The above preview is unformatted text

This student written piece of work is one of many that can be found in our AS and A Level Theatre Studies section.

Found what you're looking for?

  • Start learning 29% faster today
  • 150,000+ documents available
  • Just £6.99 a month

Not the one? Search for your essay title...
  • Join over 1.2 million students every month
  • Accelerate your learning by 29%
  • Unlimited access from just £6.99 per month

See related essaysSee related essays

Related AS and A Level Theatre Studies essays

  1. Steven Berkoff - East. Social, Cultural & Historical.

    Artaud thought that realism was a betrayal of the theatre's purpose. Between 1929-35 he formed his 'Theatre of Cruelty' and although he only managed to put on one play, The Cenci in 1935, he is now regarded as a highly influential figure.

  2. A Doll's House - Form, structure, and social and historical context

    As the play progresses, the past is unveiled. Because her crime has already been committed, Ibsen creates tension by revealing this to the audience before the other characters. The same technique is used for Krogstad and Mrs Linde's relationship, as well Krogstad's crime and the doctor's illness.

  1. AS Theatre Studies Portfolio

    I developed this new role in the same way I did with God. The characteristics of Satan I decided were manipulative, cleaver, self-interest, and pursuit of the wrong thing. I found using Satan as a character base a lot harder than God because Satan is a much more complex and

  2. The Life and Works of Bertolt Brecht

    He was dealing with severely wounded soldiers and this shocked him to the realities of death and made him see the futility of war, something that rallied him to fight for peace through his political plays. After the war Brecht went to Munich to find work in the theatre and then on to Berlin, where he stayed.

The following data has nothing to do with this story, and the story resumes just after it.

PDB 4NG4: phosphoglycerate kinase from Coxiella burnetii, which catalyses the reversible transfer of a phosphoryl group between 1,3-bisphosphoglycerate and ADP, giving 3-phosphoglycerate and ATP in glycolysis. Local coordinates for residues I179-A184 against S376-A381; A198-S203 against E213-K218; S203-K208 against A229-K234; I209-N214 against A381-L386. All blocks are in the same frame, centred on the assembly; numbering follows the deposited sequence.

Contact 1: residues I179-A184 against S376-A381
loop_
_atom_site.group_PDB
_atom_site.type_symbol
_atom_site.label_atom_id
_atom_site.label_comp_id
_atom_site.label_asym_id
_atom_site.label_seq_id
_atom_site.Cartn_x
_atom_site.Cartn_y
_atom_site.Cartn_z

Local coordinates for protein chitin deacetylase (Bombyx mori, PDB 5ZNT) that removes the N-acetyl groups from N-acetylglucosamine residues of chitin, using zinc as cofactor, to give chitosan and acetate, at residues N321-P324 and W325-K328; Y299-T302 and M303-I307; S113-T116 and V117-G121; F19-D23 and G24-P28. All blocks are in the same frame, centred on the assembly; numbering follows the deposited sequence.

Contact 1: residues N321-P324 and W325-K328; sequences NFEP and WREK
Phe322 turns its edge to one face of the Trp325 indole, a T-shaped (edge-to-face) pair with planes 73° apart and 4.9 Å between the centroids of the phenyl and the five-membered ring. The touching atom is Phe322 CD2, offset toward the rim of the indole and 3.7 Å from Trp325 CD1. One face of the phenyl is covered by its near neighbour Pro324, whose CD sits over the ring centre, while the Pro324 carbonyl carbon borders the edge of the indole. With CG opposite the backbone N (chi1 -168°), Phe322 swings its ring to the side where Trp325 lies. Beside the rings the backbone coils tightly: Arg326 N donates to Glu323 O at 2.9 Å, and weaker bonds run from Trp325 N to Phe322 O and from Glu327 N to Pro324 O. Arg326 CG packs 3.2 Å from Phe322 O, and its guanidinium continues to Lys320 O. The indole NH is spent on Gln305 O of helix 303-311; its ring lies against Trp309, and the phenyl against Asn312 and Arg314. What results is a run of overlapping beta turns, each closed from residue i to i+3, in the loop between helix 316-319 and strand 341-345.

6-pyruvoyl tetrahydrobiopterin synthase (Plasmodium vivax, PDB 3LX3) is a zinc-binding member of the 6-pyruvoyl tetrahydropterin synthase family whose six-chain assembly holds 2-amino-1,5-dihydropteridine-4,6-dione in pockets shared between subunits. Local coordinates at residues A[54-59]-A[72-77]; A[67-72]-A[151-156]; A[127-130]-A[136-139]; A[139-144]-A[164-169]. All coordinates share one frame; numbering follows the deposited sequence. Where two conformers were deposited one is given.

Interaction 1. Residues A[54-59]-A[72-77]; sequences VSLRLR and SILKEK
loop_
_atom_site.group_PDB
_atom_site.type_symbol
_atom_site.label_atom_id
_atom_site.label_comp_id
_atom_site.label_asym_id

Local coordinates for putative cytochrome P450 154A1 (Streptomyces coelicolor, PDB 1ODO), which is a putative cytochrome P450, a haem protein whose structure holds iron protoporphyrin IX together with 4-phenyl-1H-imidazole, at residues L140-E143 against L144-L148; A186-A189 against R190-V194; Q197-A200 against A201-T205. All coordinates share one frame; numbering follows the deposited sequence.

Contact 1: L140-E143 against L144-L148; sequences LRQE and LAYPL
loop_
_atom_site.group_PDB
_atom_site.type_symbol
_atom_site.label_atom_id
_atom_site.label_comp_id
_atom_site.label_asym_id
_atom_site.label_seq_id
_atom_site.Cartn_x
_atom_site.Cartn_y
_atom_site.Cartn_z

1. Drama and Theatre Studies structured records

    Gestus was employed during the transaction from my characters monologue to her fantasy scene. As a group we discussed our desired effect of the gestus and decided to show an obvious link between the character's emotional conflict and the freeze frame, for the audience's accessibility.

  2. How do you think that Peter Brook has employed the ideas/techniques of the practitioners ...

    Brook asked his actors not to perform, not to characterise and do a movement as an everyday person would without exaggerating. "...The actors 'aren't acting, they are being'." (Mitter,1992:109, from 'Peter Brook: A Theatrical Casebook', 1988) Brook's association with these ideas returns in The Shifting Point: "A real person is

  1. Contrasting Lee Breuer and Stanislavski productions

    speak to the audience for itself- if there was a truly powerful message for a particular audience, it would be picked up on, as was the case for his production of Ibsen's An Enemy Of The People, when without explicit intent, a political sentiment resonated with the current climate.

  2. Temptation piece. We were asked to think about temptation, and discuss what we were ...

    Now, while Dora is changing back into the bad conscience, Kelly's character, the good conscience appears to Kate and kindly and gently, tells Kate not to worry, and that she can sort it out if she tries. We thought it was a really good idea to show the conscience being

  • Over 160,000 pieces
    of student written work
  • Annotated by
    experienced teachers
  • Ideas and feedback to
    improve your own work